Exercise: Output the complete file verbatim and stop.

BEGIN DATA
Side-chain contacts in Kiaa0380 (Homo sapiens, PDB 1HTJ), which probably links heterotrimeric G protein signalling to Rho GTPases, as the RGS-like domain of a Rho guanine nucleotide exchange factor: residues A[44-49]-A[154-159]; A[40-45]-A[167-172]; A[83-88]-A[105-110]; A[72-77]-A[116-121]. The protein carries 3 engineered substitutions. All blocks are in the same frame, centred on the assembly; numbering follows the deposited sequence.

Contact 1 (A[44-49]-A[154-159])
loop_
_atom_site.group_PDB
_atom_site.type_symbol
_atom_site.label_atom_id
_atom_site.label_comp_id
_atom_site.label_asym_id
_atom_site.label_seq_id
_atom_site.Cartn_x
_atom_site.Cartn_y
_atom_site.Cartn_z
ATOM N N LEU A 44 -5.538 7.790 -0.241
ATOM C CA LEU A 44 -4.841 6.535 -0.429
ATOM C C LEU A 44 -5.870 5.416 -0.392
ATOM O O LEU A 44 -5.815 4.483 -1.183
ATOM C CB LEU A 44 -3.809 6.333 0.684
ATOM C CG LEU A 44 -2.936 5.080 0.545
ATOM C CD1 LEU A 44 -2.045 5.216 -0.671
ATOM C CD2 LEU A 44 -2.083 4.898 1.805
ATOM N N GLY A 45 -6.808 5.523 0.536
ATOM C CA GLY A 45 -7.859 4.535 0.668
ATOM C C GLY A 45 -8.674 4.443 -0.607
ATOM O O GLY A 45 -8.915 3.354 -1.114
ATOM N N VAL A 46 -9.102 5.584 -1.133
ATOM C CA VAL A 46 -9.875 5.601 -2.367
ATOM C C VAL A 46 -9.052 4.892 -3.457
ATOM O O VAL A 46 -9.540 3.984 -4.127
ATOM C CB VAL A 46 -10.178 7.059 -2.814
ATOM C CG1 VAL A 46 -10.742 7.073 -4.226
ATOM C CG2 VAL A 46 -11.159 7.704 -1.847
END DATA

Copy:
Side-chain contacts in Kiaa0380 (Homo sapiens, PDB 1HTJ), which probably links heterotrimeric G protein signalling to Rho GTPases, as the RGS-like domain of a Rho guanine nucleotide exchange factor: residues A[44-49]-A[154-159]; A[40-45]-A[167-172]; A[83-88]-A[105-110]; A[72-77]-A[116-121]. The protein carries 3 engineered substitutions. All blocks are in the same frame, centred on the assembly; numbering follows the deposited sequence.

Contact 1 (A[44-49]-A[154-159])
loop_
_atom_site.group_PDB
_atom_site.type_symbol
_atom_site.label_atom_id
_atom_site.label_comp_id
_atom_site.label_asym_id
_atom_site.label_seq_id
_atom_site.Cartn_x
_atom_site.Cartn_y
_atom_site.Cartn_z
ATOM N N LEU A 44 -5.538 7.790 -0.241
ATOM C CA LEU A 44 -4.841 6.535 -0.429
ATOM C C LEU A 44 -5.870 5.416 -0.392
ATOM O O LEU A 44 -5.815 4.483 -1.183
ATOM C CB LEU A 44 -3.809 6.333 0.684
ATOM C CG LEU A 44 -2.936 5.080 0.545
ATOM C CD1 LEU A 44 -2.045 5.216 -0.671
ATOM C CD2 LEU A 44 -2.083 4.898 1.805
ATOM N N GLY A 45 -6.808 5.523 0.536
ATOM C CA GLY A 45 -7.859 4.535 0.668
ATOM C C GLY A 45 -8.674 4.443 -0.607
ATOM O O GLY A 45 -8.915 3.354 -1.114
ATOM N N VAL A 46 -9.102 5.584 -1.133
ATOM C CA VAL A 46 -9.875 5.601 -2.367
ATOM C C VAL A 46 -9.052 4.892 -3.457
ATOM O O VAL A 46 -9.540 3.984 -4.127
ATOM C CB VAL A 46 -10.178 7.059 -2.814
ATOM C CG1 VAL A 46 -10.742 7.073 -4.226
ATOM C CG2 VAL A 46 -11.159 7.704 -1.847